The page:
Four days before the Czech parliamentary elections (14-15 June), the governing Social Democrats, headed by Vladimir Spidla, are back at the top of opinion polls with 28 per cent of the votes. The Conservative Civic Democratic Party, led by Vaclav Klaus, would finish second winning 24 per cent of votes.
The Conservatives (ODS) are expected to win in Prague, Central Bohemia and East Bohemia. The Social Democrats (CSSD) are likely to win in the regions facing a decline of heavy industry and high unemployment rate.
Two other parties – the Coalition of Christian Democrats and the liberal Union of Freedom and Communists – would end up with 16 and 12 per cent respectively. No other party is expected to reach the 5 per cent treshold, required to enter the Parliament.
The electoral turnout is expected to be traditionally high and should exceed 70 per cent.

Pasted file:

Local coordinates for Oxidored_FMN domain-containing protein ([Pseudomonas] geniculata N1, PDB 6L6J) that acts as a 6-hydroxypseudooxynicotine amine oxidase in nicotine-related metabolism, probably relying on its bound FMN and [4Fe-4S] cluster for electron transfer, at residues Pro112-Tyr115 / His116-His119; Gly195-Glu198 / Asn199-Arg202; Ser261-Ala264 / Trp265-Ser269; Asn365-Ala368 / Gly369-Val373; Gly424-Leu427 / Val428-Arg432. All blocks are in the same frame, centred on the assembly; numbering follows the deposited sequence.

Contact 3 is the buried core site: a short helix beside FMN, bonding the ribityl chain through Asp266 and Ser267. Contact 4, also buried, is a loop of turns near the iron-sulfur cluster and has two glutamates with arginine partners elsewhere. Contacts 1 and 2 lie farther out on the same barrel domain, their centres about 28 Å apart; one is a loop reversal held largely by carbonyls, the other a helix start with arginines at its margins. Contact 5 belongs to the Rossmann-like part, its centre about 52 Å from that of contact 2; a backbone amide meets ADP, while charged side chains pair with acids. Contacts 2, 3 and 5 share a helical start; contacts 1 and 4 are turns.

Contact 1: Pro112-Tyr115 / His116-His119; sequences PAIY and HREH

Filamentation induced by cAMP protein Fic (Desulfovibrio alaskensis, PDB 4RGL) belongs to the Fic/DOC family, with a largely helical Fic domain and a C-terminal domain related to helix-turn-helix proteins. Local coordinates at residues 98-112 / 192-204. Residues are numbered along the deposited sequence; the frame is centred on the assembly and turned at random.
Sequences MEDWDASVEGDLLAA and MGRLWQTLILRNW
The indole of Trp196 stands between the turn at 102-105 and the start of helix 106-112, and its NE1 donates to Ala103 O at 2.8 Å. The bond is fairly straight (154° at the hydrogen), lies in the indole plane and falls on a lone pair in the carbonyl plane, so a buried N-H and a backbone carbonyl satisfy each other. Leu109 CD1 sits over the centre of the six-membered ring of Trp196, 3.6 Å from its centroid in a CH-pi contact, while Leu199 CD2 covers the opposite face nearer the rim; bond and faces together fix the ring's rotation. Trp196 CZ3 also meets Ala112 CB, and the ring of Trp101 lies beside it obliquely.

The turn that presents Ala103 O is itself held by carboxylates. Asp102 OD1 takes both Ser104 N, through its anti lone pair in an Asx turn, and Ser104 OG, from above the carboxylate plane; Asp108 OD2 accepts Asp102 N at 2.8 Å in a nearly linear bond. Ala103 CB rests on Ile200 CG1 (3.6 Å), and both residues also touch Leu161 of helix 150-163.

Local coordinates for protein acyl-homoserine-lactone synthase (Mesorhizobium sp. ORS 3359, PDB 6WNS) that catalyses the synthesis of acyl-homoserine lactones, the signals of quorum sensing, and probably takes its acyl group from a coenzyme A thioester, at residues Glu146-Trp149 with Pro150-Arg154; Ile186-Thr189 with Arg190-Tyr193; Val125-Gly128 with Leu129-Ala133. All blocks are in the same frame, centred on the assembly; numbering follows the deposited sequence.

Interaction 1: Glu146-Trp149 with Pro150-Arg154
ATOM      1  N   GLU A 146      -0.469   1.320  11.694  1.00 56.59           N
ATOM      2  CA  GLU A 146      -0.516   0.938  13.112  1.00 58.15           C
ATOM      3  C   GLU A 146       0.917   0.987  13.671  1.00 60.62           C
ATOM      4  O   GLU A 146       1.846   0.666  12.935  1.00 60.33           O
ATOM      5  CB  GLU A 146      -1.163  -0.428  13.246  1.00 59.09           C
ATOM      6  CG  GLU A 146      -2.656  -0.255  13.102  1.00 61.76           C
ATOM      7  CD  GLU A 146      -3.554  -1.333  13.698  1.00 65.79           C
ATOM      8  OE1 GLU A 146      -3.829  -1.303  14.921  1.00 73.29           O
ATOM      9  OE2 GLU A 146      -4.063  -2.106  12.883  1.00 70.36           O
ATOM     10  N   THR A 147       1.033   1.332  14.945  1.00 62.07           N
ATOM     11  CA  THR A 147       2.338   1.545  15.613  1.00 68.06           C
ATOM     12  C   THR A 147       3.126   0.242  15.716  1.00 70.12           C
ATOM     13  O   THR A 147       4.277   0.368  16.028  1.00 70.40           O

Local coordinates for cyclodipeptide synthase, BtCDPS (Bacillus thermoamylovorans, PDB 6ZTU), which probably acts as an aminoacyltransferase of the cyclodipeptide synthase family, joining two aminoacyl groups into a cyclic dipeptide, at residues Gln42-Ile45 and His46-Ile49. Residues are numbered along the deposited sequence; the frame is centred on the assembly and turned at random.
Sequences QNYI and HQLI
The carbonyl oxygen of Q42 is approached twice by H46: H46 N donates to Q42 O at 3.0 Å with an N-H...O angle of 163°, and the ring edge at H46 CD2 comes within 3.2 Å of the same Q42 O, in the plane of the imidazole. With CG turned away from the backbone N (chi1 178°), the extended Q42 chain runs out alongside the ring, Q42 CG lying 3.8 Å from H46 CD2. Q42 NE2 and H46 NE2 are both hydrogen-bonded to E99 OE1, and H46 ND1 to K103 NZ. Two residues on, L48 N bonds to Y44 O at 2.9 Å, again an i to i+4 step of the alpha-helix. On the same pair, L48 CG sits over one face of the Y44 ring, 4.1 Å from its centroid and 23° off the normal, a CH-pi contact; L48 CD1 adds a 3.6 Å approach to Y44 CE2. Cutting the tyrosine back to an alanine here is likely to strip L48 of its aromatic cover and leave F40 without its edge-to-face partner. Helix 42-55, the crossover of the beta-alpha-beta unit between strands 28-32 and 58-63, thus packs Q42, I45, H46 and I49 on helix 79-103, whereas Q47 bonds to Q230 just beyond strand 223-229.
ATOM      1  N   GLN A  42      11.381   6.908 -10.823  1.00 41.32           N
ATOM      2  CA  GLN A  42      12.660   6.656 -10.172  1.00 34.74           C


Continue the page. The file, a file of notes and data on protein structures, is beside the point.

This year’s electoral campaign has been surprisingly calm and “boring”, as some observers labelled it. The topics raised in the campaign and arguments used by key political actors resemble the classical Left-Right divide and debates, which focus primarily on such issues as the role of the state, tackling the public debt, the budgetary deficit, the taxation level or tackling excessive bureaucratisation.
The only exception was the issue of the Benes Decrees, which all political parties refused to repeal and negotiate with the Sudeten Germans. The hot debate on the Decrees resulted in the competition between the parliamentary parties on who is best at defending national interests. Consequently, the Lower House of Parliament approved with unprecedented unanimity a political declaration confirming the status quo.